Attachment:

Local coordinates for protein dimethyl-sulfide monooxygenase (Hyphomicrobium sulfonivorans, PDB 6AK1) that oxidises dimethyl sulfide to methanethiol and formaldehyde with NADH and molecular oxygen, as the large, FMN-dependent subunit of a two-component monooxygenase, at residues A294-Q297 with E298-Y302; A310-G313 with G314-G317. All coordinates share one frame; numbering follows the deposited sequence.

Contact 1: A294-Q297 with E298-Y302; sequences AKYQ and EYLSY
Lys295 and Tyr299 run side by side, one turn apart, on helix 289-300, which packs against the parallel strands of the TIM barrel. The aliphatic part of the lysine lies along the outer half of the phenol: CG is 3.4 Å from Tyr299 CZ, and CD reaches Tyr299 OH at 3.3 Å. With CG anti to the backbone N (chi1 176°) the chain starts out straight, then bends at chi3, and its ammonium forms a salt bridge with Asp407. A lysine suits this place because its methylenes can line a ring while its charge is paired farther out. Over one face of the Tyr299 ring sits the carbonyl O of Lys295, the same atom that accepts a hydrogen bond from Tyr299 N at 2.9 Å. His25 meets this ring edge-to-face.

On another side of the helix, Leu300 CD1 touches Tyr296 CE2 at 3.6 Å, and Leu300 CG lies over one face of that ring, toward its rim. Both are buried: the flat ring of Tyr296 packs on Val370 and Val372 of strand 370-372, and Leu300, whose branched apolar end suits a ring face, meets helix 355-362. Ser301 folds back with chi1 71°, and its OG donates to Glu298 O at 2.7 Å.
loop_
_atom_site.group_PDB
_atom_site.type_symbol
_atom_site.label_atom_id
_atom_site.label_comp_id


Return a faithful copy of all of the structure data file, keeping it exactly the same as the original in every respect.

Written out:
Local coordinates for protein dimethyl-sulfide monooxygenase (Hyphomicrobium sulfonivorans, PDB 6AK1) that oxidises dimethyl sulfide to methanethiol and formaldehyde with NADH and molecular oxygen, as the large, FMN-dependent subunit of a two-component monooxygenase, at residues A294-Q297 with E298-Y302; A310-G313 with G314-G317. All coordinates share one frame; numbering follows the deposited sequence.

Contact 1: A294-Q297 with E298-Y302; sequences AKYQ and EYLSY
Lys295 and Tyr299 run side by side, one turn apart, on helix 289-300, which packs against the parallel strands of the TIM barrel. The aliphatic part of the lysine lies along the outer half of the phenol: CG is 3.4 Å from Tyr299 CZ, and CD reaches Tyr299 OH at 3.3 Å. With CG anti to the backbone N (chi1 176°) the chain starts out straight, then bends at chi3, and its ammonium forms a salt bridge with Asp407. A lysine suits this place because its methylenes can line a ring while its charge is paired farther out. Over one face of the Tyr299 ring sits the carbonyl O of Lys295, the same atom that accepts a hydrogen bond from Tyr299 N at 2.9 Å. His25 meets this ring edge-to-face.

On another side of the helix, Leu300 CD1 touches Tyr296 CE2 at 3.6 Å, and Leu300 CG lies over one face of that ring, toward its rim. Both are buried: the flat ring of Tyr296 packs on Val370 and Val372 of strand 370-372, and Leu300, whose branched apolar end suits a ring face, meets helix 355-362. Ser301 folds back with chi1 71°, and its OG donates to Glu298 O at 2.7 Å.
loop_
_atom_site.group_PDB
_atom_site.type_symbol
_atom_site.label_atom_id
_atom_site.label_comp_id